pastorjohnb

Thoughts and musings on faith and our mighty God!


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Passing Faith Along

Reading: Matthew 10: 40-42

Verse 40: “He who receives you receives me, and he who receives me receives the one who sent me”.

Today’s passage pairs well with the Romans 6 passage that we have been reading. Jesus is encouraging us to turn to others in the name of the Lord. In the opening verse Jesus explains the connection: when we serve another in Jesus’ name, if they receive our faithful service, they are receiving Jesus. And if the person or group receives Jesus then they also receive God. Whether we are giving a cup of water to a “little one” or if we are visiting a friend experiencing loss or if we are giving clothes or other assistance to one in need or if we share the good news, if we do so for the Lord, then that person or group is meeting Jesus in us.

As we share Jesus and God with others we are part of a long line of faithful witnesses. At some point we were the one receiving Jesus and God into our hearts. At some point the folks we share Jesus and God with will be the witnesses passing along faith. Together we form the “great cloud of witness” referred to in Hebrews 12. To serve others, to witness to our faith in Jesus Christ – they require obedience to God, a servant’s heart, and a willing spirit. As we are filled up today and go out into the world this week, may we seek to help all we meet to receive the Lord Jesus Christ into their hearts. May it be so.

Prayer: Loving God, may the words that I speak and the actions that I take shine your light and love into the world. May I bear witness to you faithfully this week. Amen.


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Trust and Pray

Reading: Acts 1: 6-14

Verse 8: “You will receive power when the Holy Spirit comes on you”.

Now that Jesus has completed his earthly ministry, maybe now is the time that the mighty, kingly Jesus will appear to restore Israel to its glory. The disciples ask if the time is now. Jesus plainly tells them that it is “not for you to know” when Jesus will return in glory. It will not be as a great warrior in the way they are imagining. Instead of worrying about the future, Jesus focuses them in on the task at hand: to continue his ministry of transforming the world.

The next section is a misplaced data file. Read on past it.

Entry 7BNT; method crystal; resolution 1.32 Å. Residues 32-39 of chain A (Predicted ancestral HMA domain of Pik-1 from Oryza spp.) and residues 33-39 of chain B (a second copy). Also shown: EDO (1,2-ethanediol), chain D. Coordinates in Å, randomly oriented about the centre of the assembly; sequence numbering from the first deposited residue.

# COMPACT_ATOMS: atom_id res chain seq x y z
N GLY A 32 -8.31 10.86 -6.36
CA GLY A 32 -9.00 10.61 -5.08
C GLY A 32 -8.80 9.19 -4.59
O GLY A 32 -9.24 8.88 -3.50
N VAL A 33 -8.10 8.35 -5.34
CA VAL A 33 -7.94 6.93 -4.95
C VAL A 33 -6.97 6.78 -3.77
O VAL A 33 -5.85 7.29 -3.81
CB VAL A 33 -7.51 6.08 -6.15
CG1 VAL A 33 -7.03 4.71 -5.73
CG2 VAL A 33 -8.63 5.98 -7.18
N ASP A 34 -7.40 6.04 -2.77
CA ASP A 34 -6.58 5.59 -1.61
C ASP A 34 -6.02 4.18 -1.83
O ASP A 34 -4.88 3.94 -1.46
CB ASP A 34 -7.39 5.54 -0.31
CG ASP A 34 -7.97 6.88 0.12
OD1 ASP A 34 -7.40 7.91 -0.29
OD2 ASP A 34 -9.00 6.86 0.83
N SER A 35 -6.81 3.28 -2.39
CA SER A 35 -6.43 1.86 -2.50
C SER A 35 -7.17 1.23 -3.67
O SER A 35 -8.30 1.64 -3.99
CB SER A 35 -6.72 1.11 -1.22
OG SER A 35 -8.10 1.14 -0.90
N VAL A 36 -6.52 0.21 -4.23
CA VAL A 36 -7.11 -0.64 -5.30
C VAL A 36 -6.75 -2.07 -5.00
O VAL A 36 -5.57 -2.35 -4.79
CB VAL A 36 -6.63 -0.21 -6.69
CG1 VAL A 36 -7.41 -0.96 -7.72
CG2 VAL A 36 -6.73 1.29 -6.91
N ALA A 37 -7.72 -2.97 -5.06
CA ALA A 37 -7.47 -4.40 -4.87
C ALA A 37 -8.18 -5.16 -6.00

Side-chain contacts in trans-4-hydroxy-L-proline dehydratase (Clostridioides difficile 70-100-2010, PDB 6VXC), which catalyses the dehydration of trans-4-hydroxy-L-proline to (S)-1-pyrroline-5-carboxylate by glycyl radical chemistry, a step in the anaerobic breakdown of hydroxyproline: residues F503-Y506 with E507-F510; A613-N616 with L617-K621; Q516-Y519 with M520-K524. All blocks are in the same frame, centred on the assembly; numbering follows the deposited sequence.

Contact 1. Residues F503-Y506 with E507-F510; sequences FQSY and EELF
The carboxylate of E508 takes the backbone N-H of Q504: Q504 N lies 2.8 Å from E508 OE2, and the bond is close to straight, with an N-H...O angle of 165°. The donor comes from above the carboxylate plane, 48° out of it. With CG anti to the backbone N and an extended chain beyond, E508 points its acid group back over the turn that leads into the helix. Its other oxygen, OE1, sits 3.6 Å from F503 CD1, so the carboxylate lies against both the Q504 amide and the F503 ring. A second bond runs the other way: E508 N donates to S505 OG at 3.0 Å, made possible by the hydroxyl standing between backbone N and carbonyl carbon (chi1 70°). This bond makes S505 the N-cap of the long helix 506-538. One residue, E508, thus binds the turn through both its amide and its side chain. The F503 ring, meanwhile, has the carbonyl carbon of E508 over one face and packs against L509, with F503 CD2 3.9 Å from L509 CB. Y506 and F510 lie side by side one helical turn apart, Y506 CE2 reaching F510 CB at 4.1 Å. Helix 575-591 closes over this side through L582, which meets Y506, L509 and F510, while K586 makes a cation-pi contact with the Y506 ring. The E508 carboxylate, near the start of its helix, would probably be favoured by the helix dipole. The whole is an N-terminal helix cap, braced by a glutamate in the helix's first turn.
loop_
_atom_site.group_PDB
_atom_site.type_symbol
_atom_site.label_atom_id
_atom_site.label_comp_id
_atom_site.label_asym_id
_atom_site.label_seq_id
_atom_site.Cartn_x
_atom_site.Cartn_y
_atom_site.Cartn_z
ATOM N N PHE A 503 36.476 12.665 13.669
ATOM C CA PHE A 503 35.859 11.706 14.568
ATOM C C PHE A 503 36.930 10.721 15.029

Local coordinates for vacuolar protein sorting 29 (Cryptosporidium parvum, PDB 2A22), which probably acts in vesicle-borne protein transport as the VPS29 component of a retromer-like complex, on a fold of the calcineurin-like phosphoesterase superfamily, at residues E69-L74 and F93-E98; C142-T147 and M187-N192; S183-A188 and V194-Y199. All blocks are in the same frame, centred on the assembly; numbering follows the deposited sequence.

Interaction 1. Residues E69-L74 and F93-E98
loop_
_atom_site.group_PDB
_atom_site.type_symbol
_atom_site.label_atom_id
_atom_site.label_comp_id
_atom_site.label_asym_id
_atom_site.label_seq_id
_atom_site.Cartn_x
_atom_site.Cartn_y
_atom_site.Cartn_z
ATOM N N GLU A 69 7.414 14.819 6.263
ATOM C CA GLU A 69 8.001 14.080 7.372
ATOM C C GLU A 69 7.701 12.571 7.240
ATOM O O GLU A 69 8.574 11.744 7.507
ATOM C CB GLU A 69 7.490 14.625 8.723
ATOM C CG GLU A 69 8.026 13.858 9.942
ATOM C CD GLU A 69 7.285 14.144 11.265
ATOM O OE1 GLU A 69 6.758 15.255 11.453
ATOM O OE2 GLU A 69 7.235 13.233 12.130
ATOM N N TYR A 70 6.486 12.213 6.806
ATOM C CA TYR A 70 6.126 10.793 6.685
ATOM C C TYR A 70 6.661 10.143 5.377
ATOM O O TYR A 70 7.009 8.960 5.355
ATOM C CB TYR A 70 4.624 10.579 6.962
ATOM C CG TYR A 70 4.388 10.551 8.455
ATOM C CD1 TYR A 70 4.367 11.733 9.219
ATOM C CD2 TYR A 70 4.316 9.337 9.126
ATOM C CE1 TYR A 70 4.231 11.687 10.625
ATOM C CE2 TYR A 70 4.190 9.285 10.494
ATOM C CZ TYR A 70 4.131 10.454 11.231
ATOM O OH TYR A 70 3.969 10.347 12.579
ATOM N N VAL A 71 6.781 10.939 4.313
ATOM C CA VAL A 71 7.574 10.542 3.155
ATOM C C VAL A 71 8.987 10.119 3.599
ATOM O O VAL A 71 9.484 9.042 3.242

But the task will not begin right now either. Jesus tells them, “you will receive power when the Holy Spirit comes on you”. He builds their anticipation and tells them what they will do – soon. Then Jesus ascends into heaven and their waiting begins. As these followers of Jesus return to Jerusalem, they gather together in constant prayer. Yes, they must certainly have been excited at the prospect of being filled with the Holy Spirit. They might not know exactly what that will be or look like, but they do know that they will be empowered to witness to their faith in Jesus.

In the time of waiting, they pray. Although we should turn to prayer as our first option, this is not always our first response. We can sure worry a lot or we can be overcome with doubt. We can decide we are not going to wait and we will try and take charge ourselves. Some of the time we can even get angry or mad at having to wait. The followers of Jesus had learned well from him. In the waiting, they pray. They can do this because they trust in Jesus. In our waiting may we do the same: trust and pray.

Prayer: Dear God, sometimes it is hard to wait, to be patient. Yet at times we must, I must. When I struggle, Lord, remind me to first trust in you, to wait in you. Then turn my heart to prayer. Amen.


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To All the World

Reading: Luke 24: 44-53

Verse 48: “You are witnesses of these things”.